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High amp & pressure fan?

  zoobie 09:54 12 Nov 2009

I'm looking for a special high powered 120mm or 80mm axial 115AC fan that has high amps and pressure to force air thru cloth in an design experiment. Problem is, I can't find any. The highest amp fan I've found is only .26 amps. I see 12VDC fans all the time with high amps/pressure and can't figure out why I can't find the same in 115VAC. Is there a different formula used in AC vs DC? Where can I find 115VAC fans with high amps and pressure? I'm in the States. Thanks a lot

  zoobie 20:49 12 Nov 2009

What I'm also saying is that DC amps must be waaay different than AC amps...

  zoobie 21:00 12 Nov 2009

I can't edit the above post but I think I've figured it out. Since amps=watts/volts, if you're only using 12VDC, you bound to get a much higher amp rating versus 115VAC. Is this correct?

  zoobie 07:44 13 Nov 2009

Can anyone confirm the rating differences between DC and AV fans with the above post?

  zoobie 22:01 13 Nov 2009

Hmm...Nobody knows about fan ratings and amps at pc advisor...interesting concept

  OTT_Buzzard 22:31 13 Nov 2009


amps = voltage / resistence, not watts / volts.

Your equation would give p = (v*i)/v = i

There is absolutely no diofference between and AC amp and a DC amp - the difference there is with the voltage signal.

I don't think you can run an AC fan from a DC power supply, or indeed the other way round. The way the commutators will be set-up will be different since an AC voltage supply doesn't need to reverse polarity twice a revolution.

Exactly how much power do you require from your fan? Fans are generally spec'd on diameter and airflow (cubic feet per minute, if you're American). You referred to pressure in your first post, what pressure do you mean?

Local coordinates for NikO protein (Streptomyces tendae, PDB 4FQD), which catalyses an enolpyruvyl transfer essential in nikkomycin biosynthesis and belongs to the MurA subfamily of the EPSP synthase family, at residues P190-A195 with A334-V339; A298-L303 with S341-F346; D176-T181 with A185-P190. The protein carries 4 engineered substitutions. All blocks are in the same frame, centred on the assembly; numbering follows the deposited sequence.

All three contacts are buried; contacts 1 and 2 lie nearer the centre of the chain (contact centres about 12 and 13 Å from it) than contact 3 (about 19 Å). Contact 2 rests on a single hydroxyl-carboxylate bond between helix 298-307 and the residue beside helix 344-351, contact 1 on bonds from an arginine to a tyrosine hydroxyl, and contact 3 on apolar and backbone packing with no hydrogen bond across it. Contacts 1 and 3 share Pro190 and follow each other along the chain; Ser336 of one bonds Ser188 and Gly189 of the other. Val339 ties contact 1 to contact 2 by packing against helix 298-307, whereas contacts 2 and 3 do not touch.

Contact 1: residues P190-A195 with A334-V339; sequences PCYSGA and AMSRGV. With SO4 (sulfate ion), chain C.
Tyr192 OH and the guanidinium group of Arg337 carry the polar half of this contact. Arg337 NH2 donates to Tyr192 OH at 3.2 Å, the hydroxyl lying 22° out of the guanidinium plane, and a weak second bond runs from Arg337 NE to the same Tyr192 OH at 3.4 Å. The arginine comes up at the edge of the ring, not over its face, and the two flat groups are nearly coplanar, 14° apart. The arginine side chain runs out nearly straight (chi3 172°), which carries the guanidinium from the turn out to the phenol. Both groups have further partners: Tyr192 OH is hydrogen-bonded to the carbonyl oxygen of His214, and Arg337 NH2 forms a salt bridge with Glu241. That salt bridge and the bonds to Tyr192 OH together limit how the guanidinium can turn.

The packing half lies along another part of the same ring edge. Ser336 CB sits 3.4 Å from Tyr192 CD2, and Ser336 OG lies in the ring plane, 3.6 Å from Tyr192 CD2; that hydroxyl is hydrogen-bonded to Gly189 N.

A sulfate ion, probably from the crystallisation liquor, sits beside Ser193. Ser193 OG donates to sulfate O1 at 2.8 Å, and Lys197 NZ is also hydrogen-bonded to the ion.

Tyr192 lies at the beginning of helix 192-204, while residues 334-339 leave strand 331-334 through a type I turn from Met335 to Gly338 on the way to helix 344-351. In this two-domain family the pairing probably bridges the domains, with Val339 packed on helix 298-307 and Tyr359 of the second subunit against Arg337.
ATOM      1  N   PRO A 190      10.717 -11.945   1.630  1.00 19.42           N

OTT_Buzzard 22:33 13 Nov 2009

"since an AC voltage supply doesn't need to reverse polarity twice a revolution."

I explained that very badly: an AC power supply is sinsusoidal so reverses from positive to negative every cycle. A DC power supply doesn't, hence ned a splut commutator or equivelant via a brushless hall effect system.

  woodchip 22:57 13 Nov 2009
  woodchip 23:07 13 Nov 2009

Will a Air Dryer set on cool do for experiment?

  OTT_Buzzard 23:26 13 Nov 2009

I'm genuinely intersted to hear what you are trying to do!

Just one caution in your quest for the worlds highest power rated fan: For the diameters that you are talking about, you really don't want anything that needs to draw several amps of power. If you did then you'd end up with the fan spinning at an insanely fast speed. If that doesn't shake the fan bearings to pieces, it will shear the spindle or cause so much air flow cavitation that it would become ineffective.

Very large diameter industrial fans will take a higher current load, but only because they have to shift the weight of the fan blades (especially a problem at startup) and have to move a much higher mass of air. But on the other hand, very large fans spin very slowly.

  woodchip 23:33 13 Nov 2009

Just imagine the noise from a out of balance plastic fan running at high revs. and thats what you would get with a cheapo fan

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